The Urban Leagues and others have oppose the terminal for environmental reasons also.
Both the Urban League and the Descendants group, and several other environmental and local community organizations, also cite the proposed facility’s environmental impacts, including small-sized particulate matter from grain storage and loading operations, in their opposition to the facility. Air quality permits already issued by the Louisiana Department of Environmental Quality would allow Greenfield to emit 37 tons of fine particulate matter a year. That size of particulates, easily inhaled deep into the lungs, where it can then enter the bloodstream, has been linked to respiratory problems, including decreased lung function, by the EPA. In August, DEQ turned down a request by the Tulane Environmental Law Clinic, on behalf of Wallace community groups, to reopen its permitting process to allow for additional public hearings, concluding that Greenfield’s driving of piles to be used for advanced testing and eventual foundations for environmental control equipment met the state’s definition for the start of construction.
Another matter are the slaves graves which are unmarked.
One concern raised by community groups is whether graves of slaves remain on the property purchased by Greenfield for the terminal. A spokesman for the Army Corps of Engineers said it is early in the process of considering permits for the project, in part because it is conducting a review of whether the project will violate the National Historic Preservation Act. The facility would be located in an area that already is the site of a number of petrochemical plants with high emissions of particulate matter and of toxic chemicals. And two weeks ago, EPA sent a “notice of concern” to the state Departments of Environmental Quality and Health, notifying them that state officials may be violating federal civil rights laws and regulations by allowing Black people to suffer disproportionate impacts from air pollution in Louisiana’s industrial corridor, including an increased risk of cancer. Greenfield’s Egbert denied the facility would pose an environmental threat to the community. The company says the loading terminal and 54 silos will provide more than 100 full-time jobs that will be available for local residents. “We agree with Mr. Morial that civil rights and environmental justice considerations are central to responsible economic development, and we are confident that our model of community engagement, in concert with statutory and regulatory reviews that are currently underway, such as a robust environmental justice analysis and the US Army Corps’ Section 106 and environmental permitting review, will produce an outcome that ensures the protection of air quality, water quality, and quality of life in St. John the Baptist Parish as it relates to the project,” he said. “In reality, Greenfield will be the cleanest grain export facility in North America and is designed to outperform all environmental standards,” he said. “The Grain Export Facility will be a low-emission site used for grain storage and river transport, with no on-site production, refining or manufacturing.”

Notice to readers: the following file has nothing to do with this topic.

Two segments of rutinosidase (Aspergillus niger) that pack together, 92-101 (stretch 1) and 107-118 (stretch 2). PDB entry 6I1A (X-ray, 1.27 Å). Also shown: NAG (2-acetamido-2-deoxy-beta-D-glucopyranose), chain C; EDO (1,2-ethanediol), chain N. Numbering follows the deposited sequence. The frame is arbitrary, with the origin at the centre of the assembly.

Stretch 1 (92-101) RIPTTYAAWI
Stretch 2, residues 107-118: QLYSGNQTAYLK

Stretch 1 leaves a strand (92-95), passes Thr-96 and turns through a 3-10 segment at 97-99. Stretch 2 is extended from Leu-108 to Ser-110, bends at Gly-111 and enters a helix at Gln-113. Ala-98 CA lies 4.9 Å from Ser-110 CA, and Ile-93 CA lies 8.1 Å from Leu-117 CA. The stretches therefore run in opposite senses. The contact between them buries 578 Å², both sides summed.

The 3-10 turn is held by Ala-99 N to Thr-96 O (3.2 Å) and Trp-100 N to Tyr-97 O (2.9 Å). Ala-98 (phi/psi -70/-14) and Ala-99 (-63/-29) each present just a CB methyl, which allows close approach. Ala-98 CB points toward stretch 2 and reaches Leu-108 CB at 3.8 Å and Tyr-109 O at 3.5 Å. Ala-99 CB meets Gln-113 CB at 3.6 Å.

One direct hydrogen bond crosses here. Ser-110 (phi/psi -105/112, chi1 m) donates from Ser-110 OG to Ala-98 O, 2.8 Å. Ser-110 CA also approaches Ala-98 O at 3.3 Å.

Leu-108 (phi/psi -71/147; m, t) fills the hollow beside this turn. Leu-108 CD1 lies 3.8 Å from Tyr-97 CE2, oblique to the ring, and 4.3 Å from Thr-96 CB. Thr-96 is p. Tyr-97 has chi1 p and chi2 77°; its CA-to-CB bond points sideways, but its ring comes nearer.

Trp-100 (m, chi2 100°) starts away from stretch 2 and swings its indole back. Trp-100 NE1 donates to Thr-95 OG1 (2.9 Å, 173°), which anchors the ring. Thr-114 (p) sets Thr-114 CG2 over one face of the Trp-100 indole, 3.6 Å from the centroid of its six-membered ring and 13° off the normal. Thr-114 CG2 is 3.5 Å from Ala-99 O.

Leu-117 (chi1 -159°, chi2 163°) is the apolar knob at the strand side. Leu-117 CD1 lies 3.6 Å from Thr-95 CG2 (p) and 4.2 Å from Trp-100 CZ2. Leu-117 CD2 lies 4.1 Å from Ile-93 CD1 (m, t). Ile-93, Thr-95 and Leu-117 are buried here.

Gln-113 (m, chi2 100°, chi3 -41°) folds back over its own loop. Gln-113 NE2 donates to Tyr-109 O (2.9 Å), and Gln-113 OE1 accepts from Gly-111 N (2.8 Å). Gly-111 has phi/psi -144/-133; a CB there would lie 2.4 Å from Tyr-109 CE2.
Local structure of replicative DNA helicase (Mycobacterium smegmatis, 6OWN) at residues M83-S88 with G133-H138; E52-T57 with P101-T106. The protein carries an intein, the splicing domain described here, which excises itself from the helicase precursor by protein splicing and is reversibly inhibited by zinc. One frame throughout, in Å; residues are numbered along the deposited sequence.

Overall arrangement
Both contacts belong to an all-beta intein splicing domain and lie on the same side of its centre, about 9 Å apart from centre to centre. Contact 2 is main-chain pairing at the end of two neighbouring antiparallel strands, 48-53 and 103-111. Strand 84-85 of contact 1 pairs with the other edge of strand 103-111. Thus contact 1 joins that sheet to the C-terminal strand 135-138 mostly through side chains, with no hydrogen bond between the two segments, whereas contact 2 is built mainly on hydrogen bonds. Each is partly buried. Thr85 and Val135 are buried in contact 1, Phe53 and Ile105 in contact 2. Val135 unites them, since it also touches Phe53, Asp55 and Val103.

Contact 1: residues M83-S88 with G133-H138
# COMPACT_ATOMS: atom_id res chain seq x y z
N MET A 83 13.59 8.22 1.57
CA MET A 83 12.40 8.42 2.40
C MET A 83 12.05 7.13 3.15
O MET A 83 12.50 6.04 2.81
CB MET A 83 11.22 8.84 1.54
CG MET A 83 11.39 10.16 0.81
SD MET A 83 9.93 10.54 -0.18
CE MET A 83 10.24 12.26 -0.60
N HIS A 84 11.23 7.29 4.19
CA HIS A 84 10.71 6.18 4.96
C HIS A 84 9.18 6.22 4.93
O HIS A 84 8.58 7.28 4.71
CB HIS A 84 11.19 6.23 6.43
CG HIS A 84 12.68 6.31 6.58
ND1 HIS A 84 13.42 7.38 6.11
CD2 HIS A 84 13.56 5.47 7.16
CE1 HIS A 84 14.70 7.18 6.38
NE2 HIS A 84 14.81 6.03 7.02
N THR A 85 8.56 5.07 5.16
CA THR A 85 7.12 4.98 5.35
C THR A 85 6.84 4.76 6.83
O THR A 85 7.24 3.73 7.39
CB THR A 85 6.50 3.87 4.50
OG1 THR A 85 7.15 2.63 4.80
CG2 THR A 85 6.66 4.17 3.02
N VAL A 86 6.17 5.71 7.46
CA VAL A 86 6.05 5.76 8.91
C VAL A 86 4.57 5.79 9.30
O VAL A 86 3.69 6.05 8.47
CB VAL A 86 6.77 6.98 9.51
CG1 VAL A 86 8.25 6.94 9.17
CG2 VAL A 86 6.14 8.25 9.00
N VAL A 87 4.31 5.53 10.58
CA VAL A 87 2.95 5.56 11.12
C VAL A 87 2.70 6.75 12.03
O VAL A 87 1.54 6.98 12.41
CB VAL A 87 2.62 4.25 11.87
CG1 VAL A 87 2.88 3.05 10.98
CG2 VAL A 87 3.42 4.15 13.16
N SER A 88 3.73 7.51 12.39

Greenfield is showing community spirit by helping with the Kid Ory house.
Greenfield also recently provided a grant that allowed the reopening of the 1811 Kid Ory Historic House in nearby LaPlace, part of the Andry or Woodland plantation, which dates to the 1790s and is known both as the starting place of the 1811 German Coast slave uprising and the birthplace of jazz trombonist Edward “Kid” Ory. The one-time grant is being used to pay rent on the Ory house through April. The museum had closed on Oct. 1 after less than two years of operation because of financial pressures in the wake of Hurricane Ida. The Greenfield grant was just part of funding provided to a new, nonprofit limited liability corporation that will run the home.
Greenfield is trying the history of grain terminals is against them.